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The Second Half Surges

Updated: Dec 1, 2023

Remember, the second half of the cycle, historically, is stronger than the first.


The bullet points below set out the pattern.

  1. Growth in values was flat between 1955 to the early 1960s, then rose strongly through to 1974

  2. Growth from the late 1970s to the mid-80s was flat, then rose strongly between 1987–89 (the winner’s curse phase of the cycle)

  3. There was flat growth from the early 1990s to the mid-1990s, then the market boomed between 2001–08

  4. And again, the market was flat (outside of Melbourne and Sydney) between 2012–19, meaning we can expect price rises to continue through to 2026

Also, smaller capitals (by population), along with regional cities, do better in the second half than in the first.


You can see this in the charts below.


Smaller capitals (by population) go nowhere in the first half of the cycle but take off post the mid-cycle recession.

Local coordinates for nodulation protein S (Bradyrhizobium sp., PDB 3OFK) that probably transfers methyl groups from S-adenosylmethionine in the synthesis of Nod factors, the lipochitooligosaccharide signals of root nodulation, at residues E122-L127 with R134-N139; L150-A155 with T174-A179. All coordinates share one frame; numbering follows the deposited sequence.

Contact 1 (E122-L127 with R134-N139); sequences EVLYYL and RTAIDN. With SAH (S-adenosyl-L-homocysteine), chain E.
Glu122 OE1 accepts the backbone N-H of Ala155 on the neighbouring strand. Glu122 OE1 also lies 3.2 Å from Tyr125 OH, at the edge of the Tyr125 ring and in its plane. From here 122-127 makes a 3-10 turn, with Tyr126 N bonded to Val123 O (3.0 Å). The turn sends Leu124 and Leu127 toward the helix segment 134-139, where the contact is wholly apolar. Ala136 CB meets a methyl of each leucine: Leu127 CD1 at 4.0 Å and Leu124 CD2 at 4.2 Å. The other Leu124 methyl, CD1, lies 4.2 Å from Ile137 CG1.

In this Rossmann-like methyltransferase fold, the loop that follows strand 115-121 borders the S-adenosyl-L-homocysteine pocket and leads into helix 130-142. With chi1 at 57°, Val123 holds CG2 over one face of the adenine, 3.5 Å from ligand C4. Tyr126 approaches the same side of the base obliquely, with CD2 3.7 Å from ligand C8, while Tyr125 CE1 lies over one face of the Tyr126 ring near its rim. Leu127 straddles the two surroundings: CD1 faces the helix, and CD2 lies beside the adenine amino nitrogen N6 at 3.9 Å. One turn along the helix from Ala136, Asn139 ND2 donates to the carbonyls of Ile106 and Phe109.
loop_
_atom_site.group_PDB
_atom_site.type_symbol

COVID exacerbated the pattern in this cycle.


In 2020, we witnessed the rush of migrants into areas once considered too remote, too small, lacking in amenities, culture, or sophistication — creating a boom in prices, with 30% plus returns in many regions between 2020 and the end of 2021.


The sharp pullback in 2022 — exaggerated by rising rates — was, in hindsight, inevitable.

Without continued stimulus payments and an easy lending environment, it could not be sustained.


However, now we have returned to a pattern that has been evidenced in all three recent cycles.


In the run-up to the peak — 1973, 1989, 2008 — rates always increase sharply alongside prices (much like they’re doing now, as we approach the expected 2026 peak).


According to the newest scoop from PropTrack’s Market Insight, real estate prices across the country are on a steady upward trend.


If things keep going at this rate, we will see them not only bouncing back to positive annual growth by July but going above their previous peak by January 2024 — just in time for the winner’s curse period of the cycle projected to be between 2024–26.


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